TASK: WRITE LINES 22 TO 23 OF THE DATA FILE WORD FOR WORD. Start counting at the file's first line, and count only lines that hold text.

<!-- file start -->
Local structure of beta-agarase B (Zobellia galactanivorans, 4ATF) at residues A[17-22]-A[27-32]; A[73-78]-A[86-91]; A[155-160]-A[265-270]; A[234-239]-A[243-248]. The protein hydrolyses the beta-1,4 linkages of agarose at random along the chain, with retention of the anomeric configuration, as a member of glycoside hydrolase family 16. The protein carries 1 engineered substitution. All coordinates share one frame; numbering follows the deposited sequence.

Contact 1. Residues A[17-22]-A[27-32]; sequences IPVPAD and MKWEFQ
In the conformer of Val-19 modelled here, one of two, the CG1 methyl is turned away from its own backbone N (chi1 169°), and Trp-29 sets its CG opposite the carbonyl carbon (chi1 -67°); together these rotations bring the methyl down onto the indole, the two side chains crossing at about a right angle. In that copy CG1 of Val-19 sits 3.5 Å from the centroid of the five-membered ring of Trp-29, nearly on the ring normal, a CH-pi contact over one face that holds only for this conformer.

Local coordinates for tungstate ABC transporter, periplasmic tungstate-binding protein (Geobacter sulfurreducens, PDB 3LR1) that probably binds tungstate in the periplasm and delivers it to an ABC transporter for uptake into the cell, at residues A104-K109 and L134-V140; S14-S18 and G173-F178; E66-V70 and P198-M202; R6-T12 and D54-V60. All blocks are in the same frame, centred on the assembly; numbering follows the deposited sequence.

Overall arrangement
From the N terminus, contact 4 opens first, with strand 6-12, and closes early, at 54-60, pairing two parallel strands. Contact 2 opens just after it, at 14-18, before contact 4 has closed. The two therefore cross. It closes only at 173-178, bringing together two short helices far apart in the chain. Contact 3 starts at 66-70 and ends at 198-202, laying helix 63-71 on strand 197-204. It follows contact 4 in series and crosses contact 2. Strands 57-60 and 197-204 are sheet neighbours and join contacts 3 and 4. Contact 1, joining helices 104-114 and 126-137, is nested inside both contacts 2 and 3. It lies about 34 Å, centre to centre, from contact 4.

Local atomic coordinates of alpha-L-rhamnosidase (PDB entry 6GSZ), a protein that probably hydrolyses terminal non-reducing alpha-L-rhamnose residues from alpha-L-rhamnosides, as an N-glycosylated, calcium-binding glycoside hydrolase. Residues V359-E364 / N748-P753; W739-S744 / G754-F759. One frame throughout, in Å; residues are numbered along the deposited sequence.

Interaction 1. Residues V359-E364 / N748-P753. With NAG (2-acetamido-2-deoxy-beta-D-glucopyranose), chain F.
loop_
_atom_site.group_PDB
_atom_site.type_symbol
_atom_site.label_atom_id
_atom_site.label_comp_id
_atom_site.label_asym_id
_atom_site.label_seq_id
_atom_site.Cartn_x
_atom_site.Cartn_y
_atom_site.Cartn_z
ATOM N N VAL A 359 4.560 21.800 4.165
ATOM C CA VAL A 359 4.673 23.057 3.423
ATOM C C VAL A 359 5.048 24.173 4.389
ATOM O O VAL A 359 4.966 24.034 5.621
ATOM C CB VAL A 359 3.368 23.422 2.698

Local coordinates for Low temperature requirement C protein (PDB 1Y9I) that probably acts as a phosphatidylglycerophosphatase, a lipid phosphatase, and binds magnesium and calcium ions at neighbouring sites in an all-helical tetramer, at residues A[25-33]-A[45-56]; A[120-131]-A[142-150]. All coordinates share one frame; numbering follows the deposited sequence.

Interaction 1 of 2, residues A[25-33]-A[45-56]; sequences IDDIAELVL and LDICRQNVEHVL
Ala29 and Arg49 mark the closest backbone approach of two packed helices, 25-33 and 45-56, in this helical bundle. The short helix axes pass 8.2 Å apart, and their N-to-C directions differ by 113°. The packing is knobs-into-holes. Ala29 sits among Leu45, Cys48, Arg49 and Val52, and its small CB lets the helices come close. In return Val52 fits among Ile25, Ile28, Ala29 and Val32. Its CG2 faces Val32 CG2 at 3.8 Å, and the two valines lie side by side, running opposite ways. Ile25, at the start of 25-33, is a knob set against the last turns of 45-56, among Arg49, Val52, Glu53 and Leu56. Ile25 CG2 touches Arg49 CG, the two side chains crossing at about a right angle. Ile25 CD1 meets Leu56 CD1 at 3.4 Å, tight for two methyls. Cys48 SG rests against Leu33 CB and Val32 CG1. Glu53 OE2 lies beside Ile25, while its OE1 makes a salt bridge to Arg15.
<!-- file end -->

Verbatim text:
ATOM O O VAL A 359 4.966 24.034 5.621
ATOM C CB VAL A 359 3.368 23.422 2.698